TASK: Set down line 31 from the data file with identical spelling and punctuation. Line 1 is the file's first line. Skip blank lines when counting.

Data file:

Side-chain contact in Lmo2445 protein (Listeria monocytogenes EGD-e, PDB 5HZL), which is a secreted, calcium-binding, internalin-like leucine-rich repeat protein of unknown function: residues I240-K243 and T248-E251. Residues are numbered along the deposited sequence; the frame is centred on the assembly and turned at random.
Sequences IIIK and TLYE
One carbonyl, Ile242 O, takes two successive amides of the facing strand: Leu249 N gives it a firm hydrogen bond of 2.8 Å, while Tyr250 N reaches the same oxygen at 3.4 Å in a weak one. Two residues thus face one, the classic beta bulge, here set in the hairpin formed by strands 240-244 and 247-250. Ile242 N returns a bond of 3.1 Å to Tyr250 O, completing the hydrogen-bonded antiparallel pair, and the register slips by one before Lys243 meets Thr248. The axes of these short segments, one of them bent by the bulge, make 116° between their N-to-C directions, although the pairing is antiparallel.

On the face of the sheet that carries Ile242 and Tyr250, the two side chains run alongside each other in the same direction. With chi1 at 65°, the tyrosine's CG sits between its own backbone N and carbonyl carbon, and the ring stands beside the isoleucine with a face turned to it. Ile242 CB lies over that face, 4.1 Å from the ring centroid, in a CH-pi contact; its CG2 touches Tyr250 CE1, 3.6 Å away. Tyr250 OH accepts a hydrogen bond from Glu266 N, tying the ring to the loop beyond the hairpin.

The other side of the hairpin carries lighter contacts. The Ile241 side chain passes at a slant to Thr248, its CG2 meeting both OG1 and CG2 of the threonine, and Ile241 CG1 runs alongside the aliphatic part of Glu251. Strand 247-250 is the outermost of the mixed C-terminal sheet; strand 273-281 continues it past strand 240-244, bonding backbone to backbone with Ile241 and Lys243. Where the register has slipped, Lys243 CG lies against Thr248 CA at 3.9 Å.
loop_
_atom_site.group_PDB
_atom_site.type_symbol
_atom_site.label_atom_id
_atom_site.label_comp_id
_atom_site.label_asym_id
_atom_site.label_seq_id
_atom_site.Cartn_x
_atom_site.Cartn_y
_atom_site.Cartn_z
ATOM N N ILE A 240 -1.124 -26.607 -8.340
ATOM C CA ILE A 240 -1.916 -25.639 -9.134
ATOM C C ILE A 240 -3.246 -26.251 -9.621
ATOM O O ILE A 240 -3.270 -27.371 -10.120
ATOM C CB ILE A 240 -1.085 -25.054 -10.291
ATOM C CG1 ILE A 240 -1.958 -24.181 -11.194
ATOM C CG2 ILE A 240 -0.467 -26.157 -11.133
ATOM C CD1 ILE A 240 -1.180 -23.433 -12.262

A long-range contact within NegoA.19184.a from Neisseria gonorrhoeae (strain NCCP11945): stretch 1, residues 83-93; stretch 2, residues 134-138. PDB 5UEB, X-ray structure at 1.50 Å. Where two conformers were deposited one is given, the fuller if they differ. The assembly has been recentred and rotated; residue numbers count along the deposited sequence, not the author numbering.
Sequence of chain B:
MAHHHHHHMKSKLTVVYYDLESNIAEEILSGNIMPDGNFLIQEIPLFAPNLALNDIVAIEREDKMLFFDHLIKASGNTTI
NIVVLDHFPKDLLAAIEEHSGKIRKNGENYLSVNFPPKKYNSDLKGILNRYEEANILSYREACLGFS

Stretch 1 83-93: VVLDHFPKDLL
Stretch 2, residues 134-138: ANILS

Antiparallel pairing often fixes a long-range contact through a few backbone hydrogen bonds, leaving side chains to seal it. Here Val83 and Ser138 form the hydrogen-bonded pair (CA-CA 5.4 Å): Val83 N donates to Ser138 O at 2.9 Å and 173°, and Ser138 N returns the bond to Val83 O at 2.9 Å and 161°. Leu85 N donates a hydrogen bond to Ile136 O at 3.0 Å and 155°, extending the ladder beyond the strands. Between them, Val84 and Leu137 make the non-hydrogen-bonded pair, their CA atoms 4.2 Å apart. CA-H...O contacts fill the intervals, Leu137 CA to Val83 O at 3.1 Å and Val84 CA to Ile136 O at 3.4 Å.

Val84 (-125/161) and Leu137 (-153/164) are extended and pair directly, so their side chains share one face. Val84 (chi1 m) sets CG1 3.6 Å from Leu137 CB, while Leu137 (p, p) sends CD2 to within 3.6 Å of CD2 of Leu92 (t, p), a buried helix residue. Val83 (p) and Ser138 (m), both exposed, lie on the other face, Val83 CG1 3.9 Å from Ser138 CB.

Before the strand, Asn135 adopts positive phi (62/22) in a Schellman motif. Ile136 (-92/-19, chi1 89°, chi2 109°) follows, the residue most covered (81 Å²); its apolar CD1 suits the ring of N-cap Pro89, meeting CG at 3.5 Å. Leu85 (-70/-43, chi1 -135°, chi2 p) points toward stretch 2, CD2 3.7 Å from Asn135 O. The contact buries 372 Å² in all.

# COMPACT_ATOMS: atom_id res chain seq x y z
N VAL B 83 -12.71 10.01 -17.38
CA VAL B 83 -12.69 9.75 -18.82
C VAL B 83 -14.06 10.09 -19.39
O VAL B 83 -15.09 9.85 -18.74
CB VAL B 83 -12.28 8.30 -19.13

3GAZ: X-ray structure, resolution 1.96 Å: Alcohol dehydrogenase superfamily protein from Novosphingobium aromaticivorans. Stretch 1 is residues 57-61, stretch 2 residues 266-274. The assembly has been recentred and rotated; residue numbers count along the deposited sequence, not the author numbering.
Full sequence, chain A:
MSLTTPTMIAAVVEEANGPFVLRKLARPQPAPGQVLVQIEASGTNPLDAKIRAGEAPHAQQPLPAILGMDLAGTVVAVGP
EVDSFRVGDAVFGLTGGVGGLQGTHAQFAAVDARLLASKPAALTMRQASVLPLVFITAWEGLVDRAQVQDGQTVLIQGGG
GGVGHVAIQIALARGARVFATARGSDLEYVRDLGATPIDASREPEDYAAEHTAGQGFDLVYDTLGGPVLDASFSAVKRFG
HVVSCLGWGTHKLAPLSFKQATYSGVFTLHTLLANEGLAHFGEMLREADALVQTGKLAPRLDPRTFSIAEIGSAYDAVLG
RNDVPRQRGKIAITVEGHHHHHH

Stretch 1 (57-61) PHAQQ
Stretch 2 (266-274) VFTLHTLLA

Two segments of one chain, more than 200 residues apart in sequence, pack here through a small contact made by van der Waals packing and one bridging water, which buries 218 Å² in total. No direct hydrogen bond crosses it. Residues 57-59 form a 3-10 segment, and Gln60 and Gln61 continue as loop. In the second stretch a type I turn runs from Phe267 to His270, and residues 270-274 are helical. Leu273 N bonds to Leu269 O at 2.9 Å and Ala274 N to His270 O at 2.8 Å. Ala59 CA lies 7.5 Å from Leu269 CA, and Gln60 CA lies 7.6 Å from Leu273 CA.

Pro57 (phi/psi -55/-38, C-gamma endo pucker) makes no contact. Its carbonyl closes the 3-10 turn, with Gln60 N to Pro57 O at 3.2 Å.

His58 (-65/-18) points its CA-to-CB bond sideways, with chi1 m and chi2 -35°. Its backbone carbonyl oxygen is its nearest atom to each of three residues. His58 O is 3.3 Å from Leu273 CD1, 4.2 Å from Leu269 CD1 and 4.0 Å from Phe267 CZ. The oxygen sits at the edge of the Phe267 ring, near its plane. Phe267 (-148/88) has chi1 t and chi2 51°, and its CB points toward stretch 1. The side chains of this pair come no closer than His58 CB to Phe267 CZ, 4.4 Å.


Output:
Val84 (-125/161) and Leu137 (-153/164) are extended and pair directly, so their side chains share one face. Val84 (chi1 m) sets CG1 3.6 Å from Leu137 CB, while Leu137 (p, p) sends CD2 to within 3.6 Å of CD2 of Leu92 (t, p), a buried helix residue. Val83 (p) and Ser138 (m), both exposed, lie on the other face, Val83 CG1 3.9 Å from Ser138 CB.